All Growed Up

Watson comes out on to the stage brandishing a fine bottle of gin, sporting a leopard-print cape and a beard to rival Ned Kelly, and launches into a staccato, rambunctious soliloquy. At 25, he got engaged. Might’ve gone all the way, picked out names for the kids, bought a house, lock, stock, the whole lot. It’s funny, he muses aloud whilst dispensing shots of gin – note to self, sit front and centre for future Zach Watson shows – how he’s ended up miles from that.

On the surface, All Growed Up is Watson’s musings on how it feels to be 33 and clawing back from the windswept par-6 that was 2019 for him. Having Evel Knievel’d himself over a planter box (that’s his story and he’s sticking to it), he shattered his wrist requiring a few month’s whack of workcover and some prescription narcotics, and the introspection that creeps in when you’ve only got the two cats that your housemates have adopted to talk to. See, by 33, his old man was married with kids and a house, and it vexed him; where was his high-school sweetheart with a meal plan? His three kids with ludicrous names? His bricklaying job in a quiet country town? How did he get here? Where is that large automobile? Watson’s debut Fringe show last year was The Zachelor, about his attempts to move on from the aforementioned fiancée and find love, so it’s only natural that All Growed Up is the realisation that adhering to some universally mandated syllabus really isn’t the solution.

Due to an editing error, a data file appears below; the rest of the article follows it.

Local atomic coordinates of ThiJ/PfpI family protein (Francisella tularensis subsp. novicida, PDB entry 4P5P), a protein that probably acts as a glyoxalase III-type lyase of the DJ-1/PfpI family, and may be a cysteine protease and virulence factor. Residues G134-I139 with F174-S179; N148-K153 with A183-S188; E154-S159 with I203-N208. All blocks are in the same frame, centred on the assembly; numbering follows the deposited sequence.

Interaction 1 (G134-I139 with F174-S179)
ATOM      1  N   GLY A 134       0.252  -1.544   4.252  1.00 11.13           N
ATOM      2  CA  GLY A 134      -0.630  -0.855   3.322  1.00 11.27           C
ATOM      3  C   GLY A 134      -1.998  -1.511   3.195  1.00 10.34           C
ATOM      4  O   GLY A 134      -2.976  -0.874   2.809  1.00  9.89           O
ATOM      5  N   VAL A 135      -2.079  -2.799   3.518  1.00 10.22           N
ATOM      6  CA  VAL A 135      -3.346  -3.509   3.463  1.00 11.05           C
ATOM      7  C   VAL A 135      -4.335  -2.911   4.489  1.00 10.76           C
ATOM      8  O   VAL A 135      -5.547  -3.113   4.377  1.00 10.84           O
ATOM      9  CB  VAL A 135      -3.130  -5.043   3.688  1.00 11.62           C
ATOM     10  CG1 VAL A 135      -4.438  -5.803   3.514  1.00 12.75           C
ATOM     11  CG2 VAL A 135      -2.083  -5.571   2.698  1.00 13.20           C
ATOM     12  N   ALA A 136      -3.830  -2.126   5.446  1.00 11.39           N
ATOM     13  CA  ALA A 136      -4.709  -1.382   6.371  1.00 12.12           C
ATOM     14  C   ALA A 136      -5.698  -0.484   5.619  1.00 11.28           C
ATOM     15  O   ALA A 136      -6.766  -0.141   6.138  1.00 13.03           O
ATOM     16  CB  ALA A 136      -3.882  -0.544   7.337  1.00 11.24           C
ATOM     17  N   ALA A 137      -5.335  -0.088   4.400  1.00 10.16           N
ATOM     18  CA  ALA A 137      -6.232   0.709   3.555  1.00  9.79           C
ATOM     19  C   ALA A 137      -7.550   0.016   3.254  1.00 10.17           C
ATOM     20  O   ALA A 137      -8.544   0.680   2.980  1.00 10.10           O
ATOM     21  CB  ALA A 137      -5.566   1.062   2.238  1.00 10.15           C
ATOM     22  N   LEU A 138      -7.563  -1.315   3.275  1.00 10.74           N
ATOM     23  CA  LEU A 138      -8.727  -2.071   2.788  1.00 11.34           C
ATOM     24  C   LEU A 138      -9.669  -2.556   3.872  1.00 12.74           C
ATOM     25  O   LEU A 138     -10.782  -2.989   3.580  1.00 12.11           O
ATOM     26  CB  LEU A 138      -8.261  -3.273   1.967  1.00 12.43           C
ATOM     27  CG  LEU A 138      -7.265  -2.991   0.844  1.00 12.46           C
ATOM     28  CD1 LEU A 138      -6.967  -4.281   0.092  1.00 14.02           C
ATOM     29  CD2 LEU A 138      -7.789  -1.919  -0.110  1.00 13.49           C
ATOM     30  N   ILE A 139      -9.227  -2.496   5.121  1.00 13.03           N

Part ode to his father, part love-letter to the fine art of blazing one’s own trail, Watson clearly revels in stripping himself bare, the self-deprecation leading to the acceptance that if you’re happy telling jokes, slinging drinks, and going on the occasional surfing trip with some good mates whilst sinking biblical amounts of Cooper’s finest, then how can that be a bad thing?

Delivered with a sort of nervous energy, Watson won’t have you rolling in the aisles, he’s not that sort of comic. Some people just won’t get him, the dishevelled shirt, the wild pogoing from one topic to the other, the gleeful smile when describing his ex-boss going bankrupt, but you ain’t gotta like him. He’s Big Lebowski’s The Dude, the affable anti-hero, and really, that’s pretty alright by me.

 

3.5 / 5 stars


Words by Mikey Della Porta

All Growed Up is playing at Rhino Room until February 22

For more information and to purchase tickets, click here

Jon Brooks: Selfies From Chernobyl

Jon Brooks got old, man. Ok, that’s probably a little mean, but he’d be the first to lament about the passage of time and the… seasoning that comes with it. Y’see, when you get old, and you inevitably reflect on the things that used to minor bugbears now really annoy you those things tend to stick in your mind, and after a while you’ve just gotta roll up your sleeves, spit on your hands, and hoist the black flag.